Democratic diversions
Hebrew media review

Democratic diversions

Yishai battles for Shas leadership, Katsav faces hardship behind bars and Eldad Yaniv is the man who knows too much

The Knesset's results board, showing 100 MKs voting in favor of dissolving the legislature and proceeding to early elections (photo credit: Miriam Alster/Flash90)
The Knesset's results board, showing 100 MKs voting in favor of dissolving the legislature and proceeding to early elections (photo credit: Miriam Alster/Flash90)

With the Knesset dispersed and campaign season officially launched, the Israeli press has all but taken up residence in the political arena full-time. From now until January 22 we can expect the papers to dedicate more and more space to the upcoming elections, overshadowing everything else.

Today’s top headlines go to what is shaping up to be the first-ever open battle for the leadership of Shas. Israel’s largest religious party has always been strictly ruled by the council of sages, led by Shas’s spiritual father, former Sephardi chief rabbi Ovadia Yosef. His word was law and the political players followed it without question.

In this election cycle, however, it appears that ego battles between current party chairman Eli Yishai and former chairman Aryeh Deri may disrupt the longstanding status quo. Media reports yesterday indicated that Yosef aims to produce a compromise between the men, granting Deri, who recently announced his return to politics after more than a decade away (part of it spent behind bars on corruption charges) the party chairmanship and handing Yishai the party’s most senior ministry portfolio (traditionally the powerful Interior Ministry) in the next government. By doing so, Yosef would guarantee the party its strongest ticket and prevent it from splitting down the center as would likely happen if Deri decided to compete through a different platform.

But as today’s headlines attest, Yishai may not be willing to play second fiddle. Maariv‘s top headline reads: “Yishai rejected the compromise granting Deri Shas chairmanship.” Yedioth Ahronoth reports that Yishai will go to the rabbi today to try to convince him to change his mind. Israel Hayom reports that a final decision will be reached in the next 48 hours.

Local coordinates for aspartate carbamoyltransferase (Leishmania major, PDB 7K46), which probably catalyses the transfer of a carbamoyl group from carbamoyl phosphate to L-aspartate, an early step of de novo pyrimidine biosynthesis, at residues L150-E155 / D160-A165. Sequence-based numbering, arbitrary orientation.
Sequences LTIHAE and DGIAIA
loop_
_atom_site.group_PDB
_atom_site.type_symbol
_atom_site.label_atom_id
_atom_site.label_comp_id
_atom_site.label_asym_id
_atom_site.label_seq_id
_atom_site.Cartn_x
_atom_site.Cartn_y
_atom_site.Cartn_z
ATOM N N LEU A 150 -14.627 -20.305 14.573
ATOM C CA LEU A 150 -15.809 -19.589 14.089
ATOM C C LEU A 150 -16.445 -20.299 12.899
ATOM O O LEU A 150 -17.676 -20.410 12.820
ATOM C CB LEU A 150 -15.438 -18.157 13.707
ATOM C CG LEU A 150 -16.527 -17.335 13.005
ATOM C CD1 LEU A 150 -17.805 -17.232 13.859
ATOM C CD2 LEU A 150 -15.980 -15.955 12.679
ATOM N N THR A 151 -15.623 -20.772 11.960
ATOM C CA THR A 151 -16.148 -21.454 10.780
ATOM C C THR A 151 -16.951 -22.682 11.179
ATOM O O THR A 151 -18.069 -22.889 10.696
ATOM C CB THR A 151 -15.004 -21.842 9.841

Another political story that will likely make waves over the coming weeks relates to a series of damning exposés by former political insider Eldad Yaniv. Maariv reports that Yaniv, who for years served as a behind-the-scenes man for several of Israel’s most powerful politicians, posted a video on YouTube yesterday, the first of 20 “confessions,” promising to reveal the dirty inner workings of Israel’s political echelons. Yesterday’s video revealed a curious story about Prime Minister Benjamin Netanyahu’s longstanding practice of holding secret meetings in his father’s Jerusalem house and his custom, supposedly confirmed by various sources, including a childhood friend, of walking around with hundreds of dollars hidden in his socks. Yaniv, who is running for the Knesset at the head of the new Eretz Hadasha (New State) Party said he personally saw Netanyahu hand bills he took out of his sock to former PMO bureau chief Natan Eshel. Future installments of the series promise to expose close ties between Israel’s top politicians and leading business personalities, in what Yaniv characterizes as a widely prevalent practice of give and take.